Wednesday, February 28, 2018

Being original

Is it better to be original or to give ‘em what they want? And, would you do it for free?

by Dietrich Kalteis

You give them what they want by being yourself. Writing’s the process of expressing ideas, a unique expression, different for each of us. Turning mental images into words, and how each of us approach it is different every step. And so is finding the best way to be productive and translating those mental images to words and getting them on the page. In the end we have something original, something in our own voice. And we hope that’s what they want.

Pouring ideas into a first draft, then taking out whatever doesn’t work, revising it, making it flow, making it work. Some writers call the process painful, others see it joy-filled. Plot or don’t plot. Edit as you go or edit at the end. Write standing up. Write sitting down. Nobody does it the same way, and nobody should.

If I tried to guess what the next best seller looked like, and if I tried to write it, I’m pretty sure it would be a disaster. What I write can be summed up as the kind of story I’d want to read myself. Writing a novel is a long journey, so I need to be just as jazzed about it when I start as when I’m at the end. It’s the only way I could stick with it. 

I get inspired by what I read, the films I watch, the music I listen to, surrounding myself with what I think is great. And I draw ideas from all of it. 

“Nothing is original. Steal from anywhere that resonates with inspiration or fuels your imagination. Devour old films, new films, music, books, paintings, photographs, poems, dreams, random conversations, architecture, bridges, street signs, trees, clouds, bodies of water, light and shadows. Select only things to steal from that speak directly to your soul. If you do this, your work (and theft) will be authentic. Authenticity is invaluable; originality is non-existent. And don’t bother concealing your thievery - celebrate it if you feel like it. In any case, always remember what Jean-Luc Godard said: “It’s not where you take things from - it’s where you take them to.”Jim Jarmusch

Would I do it for free? Well, if a writer aims to be rich, he or she could in for some bumpy road. I don’t believe an artist needs to starve to achieve something. And I like money as much as the next guy, and like the next guy, I need some to get by. But, I also need to write. So, a little money. A lot of money. There’s a joy in writing so I’ll keep doing it, and the rest of it will just have to take care of itself.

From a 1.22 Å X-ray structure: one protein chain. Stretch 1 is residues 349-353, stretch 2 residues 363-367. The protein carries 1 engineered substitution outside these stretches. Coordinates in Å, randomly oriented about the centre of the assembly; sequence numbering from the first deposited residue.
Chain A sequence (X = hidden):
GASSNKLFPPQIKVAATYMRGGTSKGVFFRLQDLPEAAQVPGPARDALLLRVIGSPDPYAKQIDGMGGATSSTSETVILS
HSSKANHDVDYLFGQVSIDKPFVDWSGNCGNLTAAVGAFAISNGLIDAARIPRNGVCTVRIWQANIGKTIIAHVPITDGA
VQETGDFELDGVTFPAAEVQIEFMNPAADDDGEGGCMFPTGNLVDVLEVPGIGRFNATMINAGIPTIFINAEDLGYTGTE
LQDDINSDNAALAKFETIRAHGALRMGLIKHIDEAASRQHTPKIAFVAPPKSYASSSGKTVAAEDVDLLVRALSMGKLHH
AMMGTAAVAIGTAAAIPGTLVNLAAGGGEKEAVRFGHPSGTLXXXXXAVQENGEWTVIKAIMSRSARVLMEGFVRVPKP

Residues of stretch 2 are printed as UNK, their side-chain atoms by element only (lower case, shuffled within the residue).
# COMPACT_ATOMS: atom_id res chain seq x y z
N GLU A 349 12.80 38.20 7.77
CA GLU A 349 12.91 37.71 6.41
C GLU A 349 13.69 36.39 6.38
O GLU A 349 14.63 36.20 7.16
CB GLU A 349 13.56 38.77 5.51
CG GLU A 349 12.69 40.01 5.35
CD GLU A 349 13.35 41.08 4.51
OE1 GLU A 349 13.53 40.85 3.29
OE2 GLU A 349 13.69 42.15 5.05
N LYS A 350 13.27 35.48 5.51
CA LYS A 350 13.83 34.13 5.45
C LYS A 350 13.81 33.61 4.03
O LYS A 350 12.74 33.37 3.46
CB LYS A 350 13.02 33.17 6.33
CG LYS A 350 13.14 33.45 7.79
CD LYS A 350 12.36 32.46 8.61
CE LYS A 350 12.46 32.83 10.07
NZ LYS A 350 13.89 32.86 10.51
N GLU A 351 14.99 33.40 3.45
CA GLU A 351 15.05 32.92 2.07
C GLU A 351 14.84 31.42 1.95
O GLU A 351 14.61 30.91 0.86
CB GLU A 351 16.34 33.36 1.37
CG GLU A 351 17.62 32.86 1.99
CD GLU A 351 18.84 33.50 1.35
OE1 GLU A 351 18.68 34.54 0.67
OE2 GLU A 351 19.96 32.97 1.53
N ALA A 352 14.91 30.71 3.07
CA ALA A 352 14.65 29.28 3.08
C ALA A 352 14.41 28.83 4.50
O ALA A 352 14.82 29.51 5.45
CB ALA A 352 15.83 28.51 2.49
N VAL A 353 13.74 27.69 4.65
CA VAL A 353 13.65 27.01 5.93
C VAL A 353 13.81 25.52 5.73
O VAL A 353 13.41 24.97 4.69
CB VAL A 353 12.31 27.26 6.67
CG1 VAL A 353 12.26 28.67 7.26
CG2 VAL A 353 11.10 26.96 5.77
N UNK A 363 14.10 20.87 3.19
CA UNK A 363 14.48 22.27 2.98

“A writer who waits for ideal conditions under which to work will die without putting a word on paper.”— E.B. White


You have to start somewhere, and some of my literary heroes have proven that. Hunter S. Thompson was a journalist writing on the Kentucky Derby when gonzo journalism was born. He wrote a piece on his turbulent time watching the race, fueled by alcohol and drugs, rather than writing about the event itself. Stephen King once worked as a janitor. Harper Lee was a reservation clerk at Eastern Airlines. Raymond Carver was a hospital janitor. J.D. Salinger was an entertainment director on a Swedish luxury liner. Agatha Christie worked in a coffee shop. William S. Burroughs was an exterminator. John Steinbeck worked in a warehouse. Jack Kerouac pumped gas. Kurt Vonnegut managed a Saab dealership. Ken Kesey volunteered for CIA psych tests. And Edgar Allen Poe earned nine bucks for his poem The Raven. All of them originals.

2 comments:

RM Greenaway said...

So many great lines here, perfectly put, and inspiring too. Also I'm going to clip that Jim Jarmusch quote for when I lose steam. :)

Dietrich Kalteis said...

Thanks, Rachel.